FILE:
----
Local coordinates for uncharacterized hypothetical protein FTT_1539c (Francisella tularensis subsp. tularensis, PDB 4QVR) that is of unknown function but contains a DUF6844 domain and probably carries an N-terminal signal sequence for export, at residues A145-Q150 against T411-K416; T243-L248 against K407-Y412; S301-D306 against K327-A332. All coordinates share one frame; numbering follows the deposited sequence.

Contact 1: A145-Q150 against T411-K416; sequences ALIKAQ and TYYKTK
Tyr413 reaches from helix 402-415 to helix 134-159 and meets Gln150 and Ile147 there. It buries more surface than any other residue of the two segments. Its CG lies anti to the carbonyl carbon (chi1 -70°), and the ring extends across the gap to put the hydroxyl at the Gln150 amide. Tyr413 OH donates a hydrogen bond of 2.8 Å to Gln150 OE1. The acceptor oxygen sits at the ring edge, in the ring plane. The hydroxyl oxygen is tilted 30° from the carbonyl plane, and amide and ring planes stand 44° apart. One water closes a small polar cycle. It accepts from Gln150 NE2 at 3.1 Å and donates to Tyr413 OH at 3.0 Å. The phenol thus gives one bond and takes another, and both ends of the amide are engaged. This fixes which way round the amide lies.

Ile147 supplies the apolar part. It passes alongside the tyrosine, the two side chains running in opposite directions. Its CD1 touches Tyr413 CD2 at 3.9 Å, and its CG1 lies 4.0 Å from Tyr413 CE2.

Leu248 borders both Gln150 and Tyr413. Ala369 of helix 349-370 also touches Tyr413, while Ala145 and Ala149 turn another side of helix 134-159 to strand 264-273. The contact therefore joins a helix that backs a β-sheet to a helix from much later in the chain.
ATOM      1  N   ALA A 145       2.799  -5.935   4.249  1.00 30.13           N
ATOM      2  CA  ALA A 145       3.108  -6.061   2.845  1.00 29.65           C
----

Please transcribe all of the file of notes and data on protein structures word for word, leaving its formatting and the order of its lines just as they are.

Local coordinates for uncharacterized hypothetical protein FTT_1539c (Francisella tularensis subsp. tularensis, PDB 4QVR) that is of unknown function but contains a DUF6844 domain and probably carries an N-terminal signal sequence for export, at residues A145-Q150 against T411-K416; T243-L248 against K407-Y412; S301-D306 against K327-A332. All coordinates share one frame; numbering follows the deposited sequence.

Contact 1: A145-Q150 against T411-K416; sequences ALIKAQ and TYYKTK
Tyr413 reaches from helix 402-415 to helix 134-159 and meets Gln150 and Ile147 there. It buries more surface than any other residue of the two segments. Its CG lies anti to the carbonyl carbon (chi1 -70°), and the ring extends across the gap to put the hydroxyl at the Gln150 amide. Tyr413 OH donates a hydrogen bond of 2.8 Å to Gln150 OE1. The acceptor oxygen sits at the ring edge, in the ring plane. The hydroxyl oxygen is tilted 30° from the carbonyl plane, and amide and ring planes stand 44° apart. One water closes a small polar cycle. It accepts from Gln150 NE2 at 3.1 Å and donates to Tyr413 OH at 3.0 Å. The phenol thus gives one bond and takes another, and both ends of the amide are engaged. This fixes which way round the amide lies.

Ile147 supplies the apolar part. It passes alongside the tyrosine, the two side chains running in opposite directions. Its CD1 touches Tyr413 CD2 at 3.9 Å, and its CG1 lies 4.0 Å from Tyr413 CE2.

Leu248 borders both Gln150 and Tyr413. Ala369 of helix 349-370 also touches Tyr413, while Ala145 and Ala149 turn another side of helix 134-159 to strand 264-273. The contact therefore joins a helix that backs a β-sheet to a helix from much later in the chain.
ATOM      1  N   ALA A 145       2.799  -5.935   4.249  1.00 30.13           N
ATOM      2  CA  ALA A 145       3.108  -6.061   2.845  1.00 29.65           C